• Place water stations in several locations around the house. This does not mean you need to have bowls everywhere. A table water feature or a heavy based plastic tumbler on a shelf or sideboard will be sufficient.
  • Ensure your cat has plenty of hiding places and high resting places. Do not disturb your cat if he or she is in their hiding place. They will be happier if you pretend you can’t even see them.
  • Create a play station out of a cardboard box by cutting holes at random in the top and sides, then place toys or treats inside it that will challenge the cat to try and fish them out. It may take them a little while to get the hang of it, so don’t give up if they don’t seem to use it right away.
  • Provide toys that allow your cat to exhibit all their natural behaviours safely: stalking, ambushing, hunting, swatting, climbing, scratching and even carrying small objects about in their mouth.
  • Make time to play safe games with your cat every day. This will go a long way to helping your cat remain calm and friendly.

Enough is Enough

The most frightening and aggressive thing one cat can do to another is stare directly at it with wide open eyes and reach out a paw. Unfortunately, these are the very same things we humans do when reaching for something we love! If you have a cat that seems to be friendly one minute and a terror the next, it could be that you and the cat just aren’t communicating. Hard as it may be, you may need to resist the impulse to reach for your beloved feline friend and wait instead for your cat to ask for attention. Try ignoring them more – don’t even make eye contact – and you may find your cat is suddenly calmer and friendlier. This is exactly the reason so many people who aren’t fond of cats find that cats seem to like them!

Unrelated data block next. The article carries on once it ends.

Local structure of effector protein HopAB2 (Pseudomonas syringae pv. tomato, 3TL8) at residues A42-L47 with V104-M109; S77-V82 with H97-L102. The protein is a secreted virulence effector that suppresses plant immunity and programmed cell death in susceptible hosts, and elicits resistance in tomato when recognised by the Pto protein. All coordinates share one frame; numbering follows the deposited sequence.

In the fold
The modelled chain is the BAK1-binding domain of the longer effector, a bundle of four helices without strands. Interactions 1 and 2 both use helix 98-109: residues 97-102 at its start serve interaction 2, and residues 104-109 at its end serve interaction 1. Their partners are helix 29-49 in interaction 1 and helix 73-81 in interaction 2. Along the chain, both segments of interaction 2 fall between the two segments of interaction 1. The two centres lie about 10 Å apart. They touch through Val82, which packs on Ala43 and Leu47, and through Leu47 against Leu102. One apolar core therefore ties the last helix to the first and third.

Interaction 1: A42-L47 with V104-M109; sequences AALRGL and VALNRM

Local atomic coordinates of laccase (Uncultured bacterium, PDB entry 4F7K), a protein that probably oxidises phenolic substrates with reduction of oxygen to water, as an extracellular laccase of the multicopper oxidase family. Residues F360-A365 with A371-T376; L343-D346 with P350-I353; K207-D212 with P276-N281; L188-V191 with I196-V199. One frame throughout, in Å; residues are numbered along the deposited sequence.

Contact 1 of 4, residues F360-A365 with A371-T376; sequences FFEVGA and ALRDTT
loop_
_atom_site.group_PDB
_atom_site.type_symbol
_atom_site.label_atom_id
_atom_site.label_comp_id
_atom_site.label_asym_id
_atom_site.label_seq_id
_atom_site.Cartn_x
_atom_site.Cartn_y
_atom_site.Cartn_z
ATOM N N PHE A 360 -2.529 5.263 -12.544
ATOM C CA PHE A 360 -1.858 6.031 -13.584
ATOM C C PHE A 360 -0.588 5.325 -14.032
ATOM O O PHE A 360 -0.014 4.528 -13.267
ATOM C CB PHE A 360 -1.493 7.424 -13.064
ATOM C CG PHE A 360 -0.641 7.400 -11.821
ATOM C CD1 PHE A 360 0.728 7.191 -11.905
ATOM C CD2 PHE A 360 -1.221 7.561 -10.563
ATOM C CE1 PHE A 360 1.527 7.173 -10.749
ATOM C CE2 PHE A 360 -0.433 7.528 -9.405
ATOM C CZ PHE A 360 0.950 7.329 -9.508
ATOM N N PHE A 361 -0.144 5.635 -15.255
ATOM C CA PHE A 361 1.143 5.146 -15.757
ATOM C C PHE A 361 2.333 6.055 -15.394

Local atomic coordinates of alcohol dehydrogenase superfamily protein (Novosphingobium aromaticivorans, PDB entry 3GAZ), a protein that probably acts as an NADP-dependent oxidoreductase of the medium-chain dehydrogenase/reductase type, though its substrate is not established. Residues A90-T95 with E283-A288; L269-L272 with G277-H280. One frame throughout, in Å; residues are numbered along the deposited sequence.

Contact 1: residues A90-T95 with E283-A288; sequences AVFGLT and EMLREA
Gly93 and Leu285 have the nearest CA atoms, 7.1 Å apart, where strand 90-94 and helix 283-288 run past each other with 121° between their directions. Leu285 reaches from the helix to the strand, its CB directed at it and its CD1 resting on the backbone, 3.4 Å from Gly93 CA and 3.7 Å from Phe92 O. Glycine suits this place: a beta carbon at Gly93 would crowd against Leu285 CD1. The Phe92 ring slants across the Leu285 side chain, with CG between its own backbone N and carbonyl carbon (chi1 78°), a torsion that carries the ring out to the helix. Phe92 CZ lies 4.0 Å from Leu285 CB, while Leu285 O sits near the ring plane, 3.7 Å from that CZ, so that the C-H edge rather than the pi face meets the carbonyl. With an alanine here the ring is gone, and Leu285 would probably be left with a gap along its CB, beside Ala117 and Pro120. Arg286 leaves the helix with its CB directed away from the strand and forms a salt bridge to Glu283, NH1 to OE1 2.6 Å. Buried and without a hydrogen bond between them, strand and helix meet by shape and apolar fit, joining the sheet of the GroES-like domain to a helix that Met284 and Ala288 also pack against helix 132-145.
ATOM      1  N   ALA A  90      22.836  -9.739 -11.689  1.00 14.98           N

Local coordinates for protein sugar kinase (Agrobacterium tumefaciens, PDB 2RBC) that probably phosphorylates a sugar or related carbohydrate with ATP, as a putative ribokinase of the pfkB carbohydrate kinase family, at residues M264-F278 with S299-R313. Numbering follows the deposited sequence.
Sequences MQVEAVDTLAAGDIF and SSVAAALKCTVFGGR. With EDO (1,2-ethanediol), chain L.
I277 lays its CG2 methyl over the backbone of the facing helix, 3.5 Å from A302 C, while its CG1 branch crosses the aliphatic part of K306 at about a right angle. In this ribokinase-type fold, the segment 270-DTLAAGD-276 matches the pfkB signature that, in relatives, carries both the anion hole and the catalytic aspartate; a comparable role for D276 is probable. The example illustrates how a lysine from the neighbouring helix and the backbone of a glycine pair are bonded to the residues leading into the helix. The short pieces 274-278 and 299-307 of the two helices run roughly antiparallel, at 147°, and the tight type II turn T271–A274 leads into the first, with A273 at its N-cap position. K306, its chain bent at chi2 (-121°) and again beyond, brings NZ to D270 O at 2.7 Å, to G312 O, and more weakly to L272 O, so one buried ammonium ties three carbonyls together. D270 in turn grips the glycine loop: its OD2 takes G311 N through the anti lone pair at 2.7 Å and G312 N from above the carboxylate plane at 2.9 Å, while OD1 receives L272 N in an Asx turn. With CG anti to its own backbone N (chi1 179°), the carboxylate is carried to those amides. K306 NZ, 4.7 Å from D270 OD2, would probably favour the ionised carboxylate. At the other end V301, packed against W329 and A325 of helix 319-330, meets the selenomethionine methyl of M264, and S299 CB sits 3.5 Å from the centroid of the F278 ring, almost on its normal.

Bear in mind that one quick pass by your legs is not necessarily a request for a cat. It might be the equivalent of your cat saying “hi”. Prolonged petting – or unwelcome petting – may cause your cat to unexpectedly turn on you as he or she may have given you signals that enough was enough that you didn’t even realise were signals.

Wait for the times your cat rubs against with more determination and then reward it with a little attention. Keep the petting session fairly brief, so you will be able to cease before the cat becomes annoyed. If the cat asks for more, reward him or her with a few more pats and again, stop well before the cat reacts negatively.

There can be many, many other reasons why cats may exhibit anti-social or apparently aggressive behaviours. If you are at all in doubt about the cause of your cat’s behaviour, or how best to manage it, you should contact our Behaviour Helpline or ask your vet for a referral to a cat behaviour specialist for help.

RSPCA animal training courses are available across Australia:

  • Queensland: call the RSPCA Animal Training & Behaviour Centre for further information in regard to courses available on (07) 3426 9928.
  • Victoria: for any information on training and behaviour in Victoria call Amanda Murcutt on 92242521.
  • West Australia: call the RSPCA PawsCentral Adoption Centre for further information about courses available near you on (08) 9209-9309 or visit the RSPCA WA website.
  • NSW: Information is available on the RSPCA NSW website.
  • Australian Capital Territory: Information is available on the RSPCA ACT website.
  • South Australia: Contact information is available on the RSPCA SA website.
  • Northern Territory: Contact information is available on the RSPCA Darwin website.
  • Tasmania: Training is available at the Hobart Animal Care Centre in Mornington. Go to the RSPCA Tasmania website for further information.

One Response to “Cats and Aggressive Play”

  1. rose nicholas

    Please Help! I acquired my cat when she was 6 weeks old, her mother (my daughters cat)is Tonkinese, her father Burmese. After 2 years I and my cat visited my daughter and her cat. But the visit was so terrifying because my cat became like a wild ferral cat towards her mother and brother. I was not able to contain her agression. Now her mother and brother are coming to stay with us for a couple of months. What should I expect and how can I provide a calm and happy home for all of us.